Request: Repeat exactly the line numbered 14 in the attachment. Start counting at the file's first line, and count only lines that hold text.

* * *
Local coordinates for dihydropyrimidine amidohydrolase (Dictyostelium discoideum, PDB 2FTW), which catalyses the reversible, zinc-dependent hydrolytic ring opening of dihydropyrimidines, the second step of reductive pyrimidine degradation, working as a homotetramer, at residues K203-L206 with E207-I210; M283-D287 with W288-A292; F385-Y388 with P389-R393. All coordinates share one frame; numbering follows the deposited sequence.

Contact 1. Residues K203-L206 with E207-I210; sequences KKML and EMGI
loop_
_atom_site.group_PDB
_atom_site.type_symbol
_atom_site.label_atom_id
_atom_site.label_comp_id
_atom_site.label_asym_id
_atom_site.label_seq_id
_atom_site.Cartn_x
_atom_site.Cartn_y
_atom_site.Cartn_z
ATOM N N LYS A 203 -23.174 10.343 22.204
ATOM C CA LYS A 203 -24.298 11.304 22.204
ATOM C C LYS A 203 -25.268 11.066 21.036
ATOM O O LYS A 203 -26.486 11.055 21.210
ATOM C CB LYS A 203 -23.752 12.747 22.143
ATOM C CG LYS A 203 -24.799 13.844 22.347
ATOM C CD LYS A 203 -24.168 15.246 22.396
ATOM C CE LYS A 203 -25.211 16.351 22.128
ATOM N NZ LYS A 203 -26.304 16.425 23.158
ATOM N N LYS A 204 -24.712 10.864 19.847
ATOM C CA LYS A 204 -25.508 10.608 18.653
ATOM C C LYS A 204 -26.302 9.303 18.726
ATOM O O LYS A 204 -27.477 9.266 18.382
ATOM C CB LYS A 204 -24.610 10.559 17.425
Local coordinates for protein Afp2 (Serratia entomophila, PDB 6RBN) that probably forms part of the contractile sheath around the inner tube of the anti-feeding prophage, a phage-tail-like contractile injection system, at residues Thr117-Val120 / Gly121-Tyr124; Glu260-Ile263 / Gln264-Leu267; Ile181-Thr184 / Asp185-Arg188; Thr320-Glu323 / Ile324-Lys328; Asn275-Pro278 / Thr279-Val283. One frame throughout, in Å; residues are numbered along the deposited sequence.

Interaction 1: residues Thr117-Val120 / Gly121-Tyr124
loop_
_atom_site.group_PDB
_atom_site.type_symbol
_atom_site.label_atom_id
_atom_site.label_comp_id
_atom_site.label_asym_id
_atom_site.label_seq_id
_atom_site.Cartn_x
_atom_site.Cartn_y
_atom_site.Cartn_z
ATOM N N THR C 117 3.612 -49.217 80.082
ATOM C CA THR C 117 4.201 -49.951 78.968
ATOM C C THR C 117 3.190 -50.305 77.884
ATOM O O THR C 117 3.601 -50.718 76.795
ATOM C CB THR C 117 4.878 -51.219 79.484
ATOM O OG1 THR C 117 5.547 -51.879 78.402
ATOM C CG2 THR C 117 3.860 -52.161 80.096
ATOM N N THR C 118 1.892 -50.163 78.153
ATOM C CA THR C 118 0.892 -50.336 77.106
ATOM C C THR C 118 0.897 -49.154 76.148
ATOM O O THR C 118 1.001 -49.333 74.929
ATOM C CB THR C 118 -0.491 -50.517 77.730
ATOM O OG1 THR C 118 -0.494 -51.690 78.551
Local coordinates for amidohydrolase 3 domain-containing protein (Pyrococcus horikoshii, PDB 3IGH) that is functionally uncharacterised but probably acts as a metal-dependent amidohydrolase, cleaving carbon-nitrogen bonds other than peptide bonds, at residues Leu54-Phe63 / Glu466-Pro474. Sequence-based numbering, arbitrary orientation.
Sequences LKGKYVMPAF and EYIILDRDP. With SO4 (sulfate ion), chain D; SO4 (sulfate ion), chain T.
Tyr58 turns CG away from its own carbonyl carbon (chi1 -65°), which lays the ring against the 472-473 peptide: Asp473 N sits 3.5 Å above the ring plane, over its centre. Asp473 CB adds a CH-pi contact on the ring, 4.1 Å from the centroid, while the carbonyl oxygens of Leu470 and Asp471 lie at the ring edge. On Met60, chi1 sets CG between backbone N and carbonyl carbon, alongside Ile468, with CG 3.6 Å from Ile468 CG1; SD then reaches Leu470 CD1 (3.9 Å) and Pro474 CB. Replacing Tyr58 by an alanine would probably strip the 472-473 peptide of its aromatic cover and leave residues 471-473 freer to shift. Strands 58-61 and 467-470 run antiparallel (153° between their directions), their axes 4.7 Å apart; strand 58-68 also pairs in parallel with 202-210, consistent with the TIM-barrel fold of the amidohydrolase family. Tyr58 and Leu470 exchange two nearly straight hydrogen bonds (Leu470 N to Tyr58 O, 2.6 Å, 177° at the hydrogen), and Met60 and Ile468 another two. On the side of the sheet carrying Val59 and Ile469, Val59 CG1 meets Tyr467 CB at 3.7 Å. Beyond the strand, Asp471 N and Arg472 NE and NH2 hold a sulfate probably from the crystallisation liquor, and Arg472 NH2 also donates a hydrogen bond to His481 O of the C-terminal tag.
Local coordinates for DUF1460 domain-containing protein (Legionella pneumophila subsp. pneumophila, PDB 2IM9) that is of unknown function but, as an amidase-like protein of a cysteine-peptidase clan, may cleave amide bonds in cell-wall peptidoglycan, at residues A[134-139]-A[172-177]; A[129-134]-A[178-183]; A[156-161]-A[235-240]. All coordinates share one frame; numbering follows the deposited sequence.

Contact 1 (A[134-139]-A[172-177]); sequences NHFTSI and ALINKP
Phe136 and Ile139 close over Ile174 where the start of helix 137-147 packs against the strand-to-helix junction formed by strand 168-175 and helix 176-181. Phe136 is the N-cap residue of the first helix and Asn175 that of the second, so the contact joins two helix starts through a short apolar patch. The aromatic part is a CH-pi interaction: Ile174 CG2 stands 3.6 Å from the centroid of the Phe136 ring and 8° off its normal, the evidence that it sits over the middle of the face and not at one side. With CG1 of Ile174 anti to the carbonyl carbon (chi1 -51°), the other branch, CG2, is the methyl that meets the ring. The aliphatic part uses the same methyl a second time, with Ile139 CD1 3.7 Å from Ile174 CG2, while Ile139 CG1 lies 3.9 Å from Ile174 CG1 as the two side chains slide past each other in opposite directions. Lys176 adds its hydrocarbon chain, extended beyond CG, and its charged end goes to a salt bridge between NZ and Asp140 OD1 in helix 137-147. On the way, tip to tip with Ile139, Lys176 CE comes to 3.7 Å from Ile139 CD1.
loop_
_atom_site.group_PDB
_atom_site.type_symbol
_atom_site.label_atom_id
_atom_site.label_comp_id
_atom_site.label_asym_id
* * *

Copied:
ATOM C CA LYS A 203 -24.298 11.304 22.204